Curiosities of war and military studies (Google eBook)

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Groombridge and Sons, 1871 - Military art and science - 411 pages
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Page 307 - From camp to camp through the foul womb of night The hum of either army stilly sounds, That the fixed sentinels almost receive The secret whispers of each other's watch...
Page 319 - Once more unto the breach, dear friends, once more; Or close the wall up with our English dead ! In peace, there's nothing so becomes a man, As modest stillness, and humility : But when the blast of war blows in our ears, Then imitate the action of the tiger...
Page 319 - O'erhang and jutty his confounded base, Swill'd with the wild and wasteful ocean. Now set the teeth and stretch the nostril wide, Hold hard the breath, and bend up every spirit To his full height!
Page 314 - Rather proclaim it, Westmoreland, through my host, That he which hath no stomach to this fight, Let him depart; his passport shall be made And crowns for convoy put into his purse: We would not die in that man's company^ That fears his fellowship to die with us.
Page 304 - Reputation is an idle and most false imposition; oft got without merit, and lost without deserving. You have lost no reputation at all, unless you repute yourself such a loser.
Page 366 - The blood and spirits of Le Fevre, which were waxing cold and slow within him, and were retreating to their last citadel, the heart, — rallied back, — the film forsook his eyes for a moment ; — he looked up wishfully in my uncle Toby's face ; — then cast a look upon his boy ; — and that ligament, fine as it was, — was never broken. — Nature instantly ebbed again ; — the film returned to its place ; — the pulse fluttered, — stopped, — went on, — throbbed, — stopped again,...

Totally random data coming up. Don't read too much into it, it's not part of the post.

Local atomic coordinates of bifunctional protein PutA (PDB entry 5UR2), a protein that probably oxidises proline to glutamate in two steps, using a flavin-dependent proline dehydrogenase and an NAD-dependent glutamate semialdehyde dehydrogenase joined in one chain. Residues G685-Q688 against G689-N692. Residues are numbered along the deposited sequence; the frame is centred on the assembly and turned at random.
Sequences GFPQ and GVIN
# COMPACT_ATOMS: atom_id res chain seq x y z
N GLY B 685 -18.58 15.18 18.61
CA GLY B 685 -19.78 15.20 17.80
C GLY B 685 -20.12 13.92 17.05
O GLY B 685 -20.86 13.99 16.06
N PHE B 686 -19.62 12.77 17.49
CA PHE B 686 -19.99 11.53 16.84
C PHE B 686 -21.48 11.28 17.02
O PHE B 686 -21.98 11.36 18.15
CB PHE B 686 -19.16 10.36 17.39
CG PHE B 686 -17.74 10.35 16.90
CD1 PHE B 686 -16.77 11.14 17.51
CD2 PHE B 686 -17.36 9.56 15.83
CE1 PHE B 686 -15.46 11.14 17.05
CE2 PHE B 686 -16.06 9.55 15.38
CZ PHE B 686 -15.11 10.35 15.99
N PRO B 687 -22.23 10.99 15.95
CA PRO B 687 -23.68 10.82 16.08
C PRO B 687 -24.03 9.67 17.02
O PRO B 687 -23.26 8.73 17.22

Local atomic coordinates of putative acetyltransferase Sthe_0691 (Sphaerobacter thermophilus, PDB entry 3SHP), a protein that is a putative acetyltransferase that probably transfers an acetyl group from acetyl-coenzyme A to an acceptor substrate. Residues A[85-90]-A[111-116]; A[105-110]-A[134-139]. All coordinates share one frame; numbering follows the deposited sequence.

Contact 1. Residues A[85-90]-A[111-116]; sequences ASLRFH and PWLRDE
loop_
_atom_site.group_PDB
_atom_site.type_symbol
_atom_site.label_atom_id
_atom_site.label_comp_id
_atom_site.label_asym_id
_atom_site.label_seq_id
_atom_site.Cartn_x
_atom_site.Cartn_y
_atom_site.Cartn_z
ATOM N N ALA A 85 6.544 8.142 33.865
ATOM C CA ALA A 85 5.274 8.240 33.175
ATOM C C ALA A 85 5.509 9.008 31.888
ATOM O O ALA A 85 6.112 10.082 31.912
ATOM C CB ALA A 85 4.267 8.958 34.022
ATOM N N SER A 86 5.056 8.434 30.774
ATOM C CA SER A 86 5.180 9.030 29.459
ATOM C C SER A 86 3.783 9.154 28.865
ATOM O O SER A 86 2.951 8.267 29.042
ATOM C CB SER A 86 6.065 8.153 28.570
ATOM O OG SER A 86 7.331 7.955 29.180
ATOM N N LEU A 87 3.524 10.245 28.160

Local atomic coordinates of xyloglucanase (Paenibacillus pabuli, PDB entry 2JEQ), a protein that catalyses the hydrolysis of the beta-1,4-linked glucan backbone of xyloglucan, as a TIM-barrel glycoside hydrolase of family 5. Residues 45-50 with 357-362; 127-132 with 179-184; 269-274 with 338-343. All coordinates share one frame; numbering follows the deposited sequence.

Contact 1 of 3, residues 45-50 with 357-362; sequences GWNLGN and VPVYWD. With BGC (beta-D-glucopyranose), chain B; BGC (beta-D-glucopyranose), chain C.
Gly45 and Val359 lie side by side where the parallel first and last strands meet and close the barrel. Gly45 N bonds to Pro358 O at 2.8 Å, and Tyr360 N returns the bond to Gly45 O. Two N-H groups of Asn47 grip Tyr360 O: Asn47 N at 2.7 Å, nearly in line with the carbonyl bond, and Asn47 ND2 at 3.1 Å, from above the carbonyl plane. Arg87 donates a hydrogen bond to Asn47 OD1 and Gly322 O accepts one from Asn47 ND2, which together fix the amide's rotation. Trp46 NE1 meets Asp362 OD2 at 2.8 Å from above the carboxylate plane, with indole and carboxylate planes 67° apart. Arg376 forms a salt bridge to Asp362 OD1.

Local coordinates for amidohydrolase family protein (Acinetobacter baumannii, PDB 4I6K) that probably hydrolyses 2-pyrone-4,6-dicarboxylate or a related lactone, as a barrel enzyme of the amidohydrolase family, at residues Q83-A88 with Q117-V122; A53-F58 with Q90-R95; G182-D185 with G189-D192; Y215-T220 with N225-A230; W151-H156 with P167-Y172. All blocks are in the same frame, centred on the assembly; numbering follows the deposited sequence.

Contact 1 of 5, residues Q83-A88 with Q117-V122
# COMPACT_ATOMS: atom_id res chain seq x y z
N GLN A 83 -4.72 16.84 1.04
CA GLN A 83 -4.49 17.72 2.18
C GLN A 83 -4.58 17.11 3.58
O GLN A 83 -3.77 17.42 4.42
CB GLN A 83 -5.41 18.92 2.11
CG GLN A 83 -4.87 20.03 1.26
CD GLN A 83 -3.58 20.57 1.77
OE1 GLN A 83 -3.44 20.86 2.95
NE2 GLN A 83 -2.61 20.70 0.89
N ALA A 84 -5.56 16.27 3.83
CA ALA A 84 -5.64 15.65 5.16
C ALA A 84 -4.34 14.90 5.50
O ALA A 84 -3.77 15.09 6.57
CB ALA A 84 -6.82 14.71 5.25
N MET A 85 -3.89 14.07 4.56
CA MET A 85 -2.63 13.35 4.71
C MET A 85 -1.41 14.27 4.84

Page 362 - Thou shouldst not have said that, Trim," said my uncle Toby, " for God only knows who is a hypocrite, and who is not. At the great and general review of us all, corporal, at the day of judgment, (and not till then,) it will be seen who have done their duties in this world and who have not ; and we shall be advanced, Trim, accordingly.
Page 365 - The sun looked bright the morning after to every eye in the village but Le Fevre's and his afflicted son's ; the hand of death pressed heavy upon his eyelids, and hardly could the wheel at the cistern turn round its circle, when my uncle Toby, who had rose up an hour before his wonted time, entered the Lieutenant's room, and without preface or apology sat himself down...
Page 357 - I say sitting, for in consideration of the corporal's lame knee, which sometimes gave him exquisite pain, when my uncle Toby dined or supped alone, he would never suffer the corporal to stand; and the poor fellow's veneration for his master was such, that, with a proper artillery, my uncle Toby could have taken...
Page 105 - No farther seek his merits to disclose, Or draw his frailties from their dread abode (There they alike in trembling hope repose), The bosom of his Father and his God.

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